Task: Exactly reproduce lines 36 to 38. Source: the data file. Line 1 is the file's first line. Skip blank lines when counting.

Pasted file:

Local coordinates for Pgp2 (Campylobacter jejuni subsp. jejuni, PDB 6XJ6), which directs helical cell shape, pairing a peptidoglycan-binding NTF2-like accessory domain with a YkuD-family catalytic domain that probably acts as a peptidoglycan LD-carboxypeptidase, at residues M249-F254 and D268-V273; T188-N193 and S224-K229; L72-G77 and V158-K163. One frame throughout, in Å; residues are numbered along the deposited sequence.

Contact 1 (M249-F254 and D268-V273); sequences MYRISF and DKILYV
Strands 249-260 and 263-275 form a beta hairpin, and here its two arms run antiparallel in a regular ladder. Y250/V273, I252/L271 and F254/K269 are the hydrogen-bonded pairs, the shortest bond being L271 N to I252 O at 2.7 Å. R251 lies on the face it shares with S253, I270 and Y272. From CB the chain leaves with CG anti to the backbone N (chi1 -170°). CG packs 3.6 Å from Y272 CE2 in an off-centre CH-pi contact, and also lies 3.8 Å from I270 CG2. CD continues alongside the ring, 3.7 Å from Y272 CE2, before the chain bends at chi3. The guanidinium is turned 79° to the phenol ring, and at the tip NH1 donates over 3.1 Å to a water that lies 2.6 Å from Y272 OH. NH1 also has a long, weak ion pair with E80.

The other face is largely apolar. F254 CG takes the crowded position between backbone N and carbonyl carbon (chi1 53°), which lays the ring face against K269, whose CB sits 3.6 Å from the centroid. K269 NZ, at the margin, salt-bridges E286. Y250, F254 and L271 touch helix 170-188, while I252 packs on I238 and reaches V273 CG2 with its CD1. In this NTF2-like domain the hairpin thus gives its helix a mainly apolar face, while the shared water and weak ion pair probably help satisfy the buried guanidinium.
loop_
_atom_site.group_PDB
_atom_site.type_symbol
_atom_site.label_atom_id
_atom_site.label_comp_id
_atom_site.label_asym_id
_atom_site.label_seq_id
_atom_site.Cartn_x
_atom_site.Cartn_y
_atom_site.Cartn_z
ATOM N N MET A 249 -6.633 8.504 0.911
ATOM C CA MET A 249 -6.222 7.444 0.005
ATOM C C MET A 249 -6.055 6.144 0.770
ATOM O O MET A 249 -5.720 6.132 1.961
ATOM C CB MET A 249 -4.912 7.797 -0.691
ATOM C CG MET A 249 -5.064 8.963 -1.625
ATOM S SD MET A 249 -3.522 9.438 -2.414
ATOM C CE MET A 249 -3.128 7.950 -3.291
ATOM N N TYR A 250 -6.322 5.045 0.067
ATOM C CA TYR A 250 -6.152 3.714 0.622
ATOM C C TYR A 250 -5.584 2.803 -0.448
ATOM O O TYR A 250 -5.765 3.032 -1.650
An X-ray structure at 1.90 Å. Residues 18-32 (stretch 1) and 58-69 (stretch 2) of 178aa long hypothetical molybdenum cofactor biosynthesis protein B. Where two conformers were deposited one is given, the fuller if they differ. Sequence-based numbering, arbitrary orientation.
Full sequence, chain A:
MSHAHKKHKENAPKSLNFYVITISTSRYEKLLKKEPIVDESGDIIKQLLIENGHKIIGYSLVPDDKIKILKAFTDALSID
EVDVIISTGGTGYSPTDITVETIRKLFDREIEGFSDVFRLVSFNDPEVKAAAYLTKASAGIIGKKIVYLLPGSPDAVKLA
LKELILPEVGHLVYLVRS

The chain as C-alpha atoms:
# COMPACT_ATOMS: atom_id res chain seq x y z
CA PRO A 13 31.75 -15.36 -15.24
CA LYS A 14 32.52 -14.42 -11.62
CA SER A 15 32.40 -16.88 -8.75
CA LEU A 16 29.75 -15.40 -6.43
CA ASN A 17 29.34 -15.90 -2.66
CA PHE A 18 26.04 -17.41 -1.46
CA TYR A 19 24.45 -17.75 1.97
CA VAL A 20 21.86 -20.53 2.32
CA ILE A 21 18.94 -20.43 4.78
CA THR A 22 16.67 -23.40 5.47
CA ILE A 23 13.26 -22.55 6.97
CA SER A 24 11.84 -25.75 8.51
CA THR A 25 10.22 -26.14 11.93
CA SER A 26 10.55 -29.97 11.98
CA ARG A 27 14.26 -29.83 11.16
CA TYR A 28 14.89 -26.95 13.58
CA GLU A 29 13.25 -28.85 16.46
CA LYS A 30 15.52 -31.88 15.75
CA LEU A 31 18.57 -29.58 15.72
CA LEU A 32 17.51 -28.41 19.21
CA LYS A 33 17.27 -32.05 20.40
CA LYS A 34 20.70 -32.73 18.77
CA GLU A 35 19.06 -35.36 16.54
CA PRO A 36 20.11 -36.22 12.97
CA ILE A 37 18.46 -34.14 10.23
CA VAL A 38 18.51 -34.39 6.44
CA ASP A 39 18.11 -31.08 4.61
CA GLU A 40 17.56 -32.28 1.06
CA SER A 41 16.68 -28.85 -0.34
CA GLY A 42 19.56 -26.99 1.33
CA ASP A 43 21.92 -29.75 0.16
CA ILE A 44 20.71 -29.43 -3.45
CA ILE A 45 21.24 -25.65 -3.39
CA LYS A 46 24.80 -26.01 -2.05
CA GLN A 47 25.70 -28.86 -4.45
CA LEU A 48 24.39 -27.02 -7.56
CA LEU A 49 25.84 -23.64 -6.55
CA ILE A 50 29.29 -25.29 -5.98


CA SER A 15 32.40 -16.88 -8.75
CA LEU A 16 29.75 -15.40 -6.43
CA ASN A 17 29.34 -15.90 -2.66